by DONALD EUBANK
February 24, 2011
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Obara used multiple names over the years, and the one that he was tried under was only his because he chose it when changing his nationality from South Korean to Japanese in 1971. His parents were Zainichi immigrants — “impermanent” Japanese residents from Korea — who became remarkably wealthy in Osaka after World War II through taxi companies, pachinko parlors and parking garages. He was born Kim Sung Jong, a name that was changed to Seisho Kin as the family rose in prominence in Osaka and then the more Japanized Seisho Hoshiyama before he was sent by his parents to live alone in the upscale neighborhood of Denenchofu at age 15 while attending Keio University’s prestigious high school in Tokyo.
Parry delves as deep as he can into this history, exploring the conditions of the Zainichi ethnic Koreans in Japan, who were no longer citizens of their own country and yet second-class citizens in the country that was the home of their second generation. Despite the Kim family’s wealth, there was always a glass ceiling that no Zainichi could transcend at the time, an invisible racism would keep them out of the mainstream of Japanese society.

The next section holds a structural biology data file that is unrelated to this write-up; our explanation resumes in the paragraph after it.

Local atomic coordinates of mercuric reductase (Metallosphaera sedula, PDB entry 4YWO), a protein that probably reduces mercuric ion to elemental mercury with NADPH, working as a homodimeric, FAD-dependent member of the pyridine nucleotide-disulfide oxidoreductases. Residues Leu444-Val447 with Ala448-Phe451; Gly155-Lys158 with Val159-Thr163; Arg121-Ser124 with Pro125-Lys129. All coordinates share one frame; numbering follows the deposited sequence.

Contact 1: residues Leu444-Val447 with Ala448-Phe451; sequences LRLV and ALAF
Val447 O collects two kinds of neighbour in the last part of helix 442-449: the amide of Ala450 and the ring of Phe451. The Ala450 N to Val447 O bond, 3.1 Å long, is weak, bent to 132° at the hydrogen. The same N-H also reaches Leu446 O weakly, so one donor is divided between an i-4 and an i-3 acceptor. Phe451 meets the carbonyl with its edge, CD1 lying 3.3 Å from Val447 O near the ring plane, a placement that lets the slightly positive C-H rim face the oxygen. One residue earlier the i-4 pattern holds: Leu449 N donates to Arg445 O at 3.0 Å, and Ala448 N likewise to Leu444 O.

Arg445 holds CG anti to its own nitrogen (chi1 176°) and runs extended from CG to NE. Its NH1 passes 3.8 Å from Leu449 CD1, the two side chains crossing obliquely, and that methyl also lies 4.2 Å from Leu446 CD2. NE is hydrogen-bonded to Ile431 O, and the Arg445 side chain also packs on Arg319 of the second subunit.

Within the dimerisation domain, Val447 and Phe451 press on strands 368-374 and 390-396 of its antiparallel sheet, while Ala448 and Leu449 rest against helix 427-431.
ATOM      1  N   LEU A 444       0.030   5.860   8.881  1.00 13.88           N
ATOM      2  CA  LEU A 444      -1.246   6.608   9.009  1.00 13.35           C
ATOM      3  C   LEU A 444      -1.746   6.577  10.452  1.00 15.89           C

But even this background, and whatever strange family dynamics might have existed — Parry reports that Obara’s older brother appears to have been mentally disturbed and his father died under mysterious circumstances during a trip to Hong Kong — can not explain the perverse turn his life took, shut off from other humans outside of his closely controlled interactions with woman whose time he paid for and then abused.